Now I’d hurt her feelings. I felt like a rat. “You’re right, honey,” I said. I kissed her, and she kissed me back, and soon we forgot all about how Kaye and Gardner made their money.


Our idyllic month was nearly at an end. Sue was in love with Florida and wouldn’t hear a word against it—she even claimed to like the humidity. “It’s good for your skin,” she said.

I continued to worry about our landlords, but I said nothing to my wife. We had dinner with Gardner and Kaye almost every night, and they were fun to be with—kind and witty and always entertaining.

We still hadn’t figured out how we would buy our dream cottage, but Sue was optimistic. “Something will happen,” she said. “I just feel it.”

I felt something, too, but it was an ominous heaviness in the pit of my stomach.

One afternoon—the last of the month we’d paid for—I came back from the hardware store and found Sue pacing in the driveway. As I pulled in, I saw she was white-faced and shaking. She practically dragged me out of the car.

“Honey, what’s wrong?” 

“Look in the mailbox!” she said.

At the end of the drive was a plain black mailbox mounted on a black metal post.

“Betty promised to send me an offer on our house. I checked the mail, and you won’t believe what’s in there! Look!”

I pulled open the box, and stuffed inside was a one-gallon plastic freezer bag fat with what I believe the police call a “green leafy substance.” In other words, pot. Nearly four pounds of it, by my estimate.

“That’s how Kaye and Gardner can afford all this,” Sue said. “They’re drug dealers! What are we gonna do?”

I put my arms around her. “We’re not going to do anything. We leave tomorrow morning. We’ll stay at the Residence Inn until we find a more permanent place.”

“But they’re having a good-bye party for us tonight. I can’t go. I can’t look at them after this.”

She started crying. I hugged her and patted her slightly sweaty back.

While I did, I formulated a plan. Sue had been right. Something would happen, she’d said, and it certainly had—and we could use it.

I whipped out my cell phone and took pictures of the mailbox and its contents. “Are you sure you put the bag back exactly the way it was?”

“Yes! No! I don’t know.”

I guess you’re wondering why Sue was making such a big deal over a package of pot. Well, neither one of us is an angel, but we don’t use illegal drugs. We don’t judge people who like their weed, it’s just not our thing. And we had never encountered a dealer before.  

“You don’t have to go to the party,” I said. “I’ll tell Gardner and Kaye you ate some bad fish for lunch and have an upset stomach. You go inside and close the curtains and get some rest. I’ll handle this.”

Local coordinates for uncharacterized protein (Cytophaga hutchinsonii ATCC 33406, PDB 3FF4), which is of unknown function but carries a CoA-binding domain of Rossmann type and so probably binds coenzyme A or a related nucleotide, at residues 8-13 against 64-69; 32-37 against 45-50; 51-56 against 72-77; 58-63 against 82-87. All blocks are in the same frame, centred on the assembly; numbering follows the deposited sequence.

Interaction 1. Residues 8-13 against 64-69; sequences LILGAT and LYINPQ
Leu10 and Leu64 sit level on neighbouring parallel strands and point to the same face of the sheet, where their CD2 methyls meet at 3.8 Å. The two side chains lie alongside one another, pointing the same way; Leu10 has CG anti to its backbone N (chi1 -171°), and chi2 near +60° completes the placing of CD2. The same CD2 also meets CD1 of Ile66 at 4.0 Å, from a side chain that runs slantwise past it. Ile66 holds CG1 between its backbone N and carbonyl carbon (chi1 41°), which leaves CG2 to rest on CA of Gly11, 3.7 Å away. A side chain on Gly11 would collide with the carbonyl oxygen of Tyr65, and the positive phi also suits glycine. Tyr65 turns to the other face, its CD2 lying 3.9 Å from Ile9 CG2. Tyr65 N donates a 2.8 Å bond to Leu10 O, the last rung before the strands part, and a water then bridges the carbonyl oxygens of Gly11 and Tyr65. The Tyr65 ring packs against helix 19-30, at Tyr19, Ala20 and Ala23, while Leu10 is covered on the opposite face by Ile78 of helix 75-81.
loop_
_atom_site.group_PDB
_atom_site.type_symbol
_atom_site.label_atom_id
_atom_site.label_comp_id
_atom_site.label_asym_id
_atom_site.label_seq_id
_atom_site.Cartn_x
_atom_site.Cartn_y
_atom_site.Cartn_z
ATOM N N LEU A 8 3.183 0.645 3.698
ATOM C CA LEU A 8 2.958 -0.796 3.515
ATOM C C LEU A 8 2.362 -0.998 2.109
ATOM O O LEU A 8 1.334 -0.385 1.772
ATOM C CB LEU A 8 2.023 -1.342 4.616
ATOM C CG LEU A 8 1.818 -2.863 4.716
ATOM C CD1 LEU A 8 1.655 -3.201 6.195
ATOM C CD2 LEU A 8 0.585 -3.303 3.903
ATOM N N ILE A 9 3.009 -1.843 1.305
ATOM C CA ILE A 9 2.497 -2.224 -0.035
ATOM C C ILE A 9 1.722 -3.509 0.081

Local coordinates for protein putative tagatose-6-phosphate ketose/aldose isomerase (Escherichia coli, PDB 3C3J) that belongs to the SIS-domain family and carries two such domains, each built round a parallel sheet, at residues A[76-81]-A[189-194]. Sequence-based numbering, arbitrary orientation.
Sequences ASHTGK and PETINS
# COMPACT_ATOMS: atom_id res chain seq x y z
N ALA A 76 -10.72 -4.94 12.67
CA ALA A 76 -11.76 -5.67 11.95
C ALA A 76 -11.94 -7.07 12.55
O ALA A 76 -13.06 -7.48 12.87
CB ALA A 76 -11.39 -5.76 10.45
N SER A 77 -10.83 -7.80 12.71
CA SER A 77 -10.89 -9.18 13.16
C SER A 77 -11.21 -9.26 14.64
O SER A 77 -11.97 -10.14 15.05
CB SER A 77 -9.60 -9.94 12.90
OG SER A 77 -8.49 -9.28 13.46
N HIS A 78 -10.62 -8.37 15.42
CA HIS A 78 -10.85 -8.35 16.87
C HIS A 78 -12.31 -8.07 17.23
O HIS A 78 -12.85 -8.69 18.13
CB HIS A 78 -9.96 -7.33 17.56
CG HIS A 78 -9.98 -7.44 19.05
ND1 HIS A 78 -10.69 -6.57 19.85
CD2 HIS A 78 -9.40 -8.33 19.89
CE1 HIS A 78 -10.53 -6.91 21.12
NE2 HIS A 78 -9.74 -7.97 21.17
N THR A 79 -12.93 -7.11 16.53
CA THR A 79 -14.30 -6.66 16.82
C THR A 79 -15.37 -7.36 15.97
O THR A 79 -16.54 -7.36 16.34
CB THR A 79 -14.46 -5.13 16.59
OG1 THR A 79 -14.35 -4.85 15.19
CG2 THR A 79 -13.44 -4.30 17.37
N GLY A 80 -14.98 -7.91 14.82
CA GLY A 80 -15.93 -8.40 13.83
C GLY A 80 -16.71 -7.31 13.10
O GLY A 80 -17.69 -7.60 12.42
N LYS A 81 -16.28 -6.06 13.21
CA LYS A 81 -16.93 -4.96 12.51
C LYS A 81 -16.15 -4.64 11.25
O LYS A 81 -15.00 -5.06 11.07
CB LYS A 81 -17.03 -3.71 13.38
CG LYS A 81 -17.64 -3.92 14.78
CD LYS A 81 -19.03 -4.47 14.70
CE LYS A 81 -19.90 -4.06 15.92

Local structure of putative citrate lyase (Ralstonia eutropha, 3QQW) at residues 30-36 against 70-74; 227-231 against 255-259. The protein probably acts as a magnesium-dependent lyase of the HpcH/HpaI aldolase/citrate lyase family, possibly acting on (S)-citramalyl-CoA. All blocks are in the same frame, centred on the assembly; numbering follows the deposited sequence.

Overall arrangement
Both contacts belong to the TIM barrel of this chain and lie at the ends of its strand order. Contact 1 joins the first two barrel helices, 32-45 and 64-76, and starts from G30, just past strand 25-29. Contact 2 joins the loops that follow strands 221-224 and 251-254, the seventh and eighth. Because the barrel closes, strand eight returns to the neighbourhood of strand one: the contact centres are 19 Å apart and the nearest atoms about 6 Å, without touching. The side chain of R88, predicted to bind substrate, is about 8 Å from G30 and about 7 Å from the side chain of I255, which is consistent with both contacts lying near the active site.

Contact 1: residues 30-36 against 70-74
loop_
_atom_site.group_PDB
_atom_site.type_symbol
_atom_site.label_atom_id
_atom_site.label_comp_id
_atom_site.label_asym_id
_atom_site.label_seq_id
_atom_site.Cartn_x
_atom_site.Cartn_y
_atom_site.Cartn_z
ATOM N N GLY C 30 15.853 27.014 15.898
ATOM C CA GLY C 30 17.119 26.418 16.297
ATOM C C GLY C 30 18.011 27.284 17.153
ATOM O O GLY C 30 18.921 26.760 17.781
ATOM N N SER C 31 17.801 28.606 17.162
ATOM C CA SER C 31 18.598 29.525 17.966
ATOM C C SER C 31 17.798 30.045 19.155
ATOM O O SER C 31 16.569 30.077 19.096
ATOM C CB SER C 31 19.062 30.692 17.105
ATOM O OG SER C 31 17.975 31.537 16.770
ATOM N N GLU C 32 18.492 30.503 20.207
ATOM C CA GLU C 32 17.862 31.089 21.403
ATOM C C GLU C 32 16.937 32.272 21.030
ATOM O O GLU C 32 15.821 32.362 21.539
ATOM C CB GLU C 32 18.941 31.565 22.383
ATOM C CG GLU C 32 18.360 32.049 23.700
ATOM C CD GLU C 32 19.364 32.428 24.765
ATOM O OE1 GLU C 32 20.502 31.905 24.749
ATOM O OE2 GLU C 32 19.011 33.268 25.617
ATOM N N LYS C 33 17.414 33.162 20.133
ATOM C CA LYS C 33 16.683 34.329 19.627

I checked online and found a website, FreeAdviceLegal, that said possession of marijuana is generally illegal in Florida. Medical marijuana seemed to be permitted for personal use, but you had to have a “debilitating medical condition,” which included things like cancer, epilepsy, and multiple sclerosis. So far as I knew, Gardner and Kaye were healthy as horses, and the law defined personal use as twenty grams or less—not four pounds.

Another piece of free advice caught my eye: “You do not have to be caught in the act of selling marijuana to be charged with attempted distribution.” Possession of twenty-five pounds of pot or less within a thousand feet of a park or school was a felony with a maximum of fifteen years in prison and a ten-thousand-dollar fine. 

Next I searched for information on the late Elmore Everding. A headline said, “Suspected Drug Dealer Found Dead in Fort Lauderdale Canal.” The article was short: “The badly decomposed body of Elmore Everding, 37, was found in a canal off Las Olas Boulevard today. Mr. Everding, a former resident of Addison, Michigan, lived on SW 13th Street in Fort Lauderdale. Police sources say he was a low-level drug dealer and may have been involved in a territorial dispute over drugs. Police say Mr. Everding was struck on the back of the head and fell or was thrown into the water. Results of the autopsy are pending.”

Was Elmore trying to break into Kaye and Gardner’s business—if they had a business? Or did they abruptly terminate a partnership with him? I’d find out tonight, I thought.

Meanwhile, I needed evidence. I made sure my cell phone was charged, grabbed a bottle of water, and walked to the pocket park next door. At five-thirty, the hot afternoon was starting to cool off.  I sat on the bench beneath the ficus tree, where I had a clear view of the Pucketts’ mailbox. I set my camera on video mode. Fifteen minutes later, a red BMW pulled up. A man in a business suit got out, opened the mailbox, took out the bag of pot, and left a thick manila envelope in its place.

I made sure I got several good shots of the car’s license plate as it drove off. Two minutes later, Kaye came out of the house like a shot. She opened the mailbox and grabbed the envelope. It slipped out of her hands and fell to the concrete driveway, where it burst open. Money spilled out, a lot of it. Kaye scooped it up and hurried back inside.

I got the whole thing on video. Gardner might not care about himself, but he’d do whatever he had to to protect Kaye.

I called our friend Nick in Iowa, asked if I could email him some notes and a video file, and[O4]  made him promise not to open the message unless he hadn’t heard from me within the next two days.

“Everything okay down there, buddy?”        

“Fine,” I said. “This is just a little insurance. We may never need it.”

But I did need a weapon. Though we usually drank Cajun martinis at Kaye and Gardner’s, tonight I’d switch to beer. If I knocked the neck off a bottle … well, I’d seen enough bar fights at Ronnie’s Roadhouse, I knew the damage a broken beer bottle could do.

I went into our apartment to get my wallet.

“Where are you going, honey?” Sue asked.

“Thought I’d pick up some beer,” I said.

“Take my quarters,” she said. “I have four rolls on the dresser.”

I bagged the rolls in a clean black sock and stuck it in my pocket.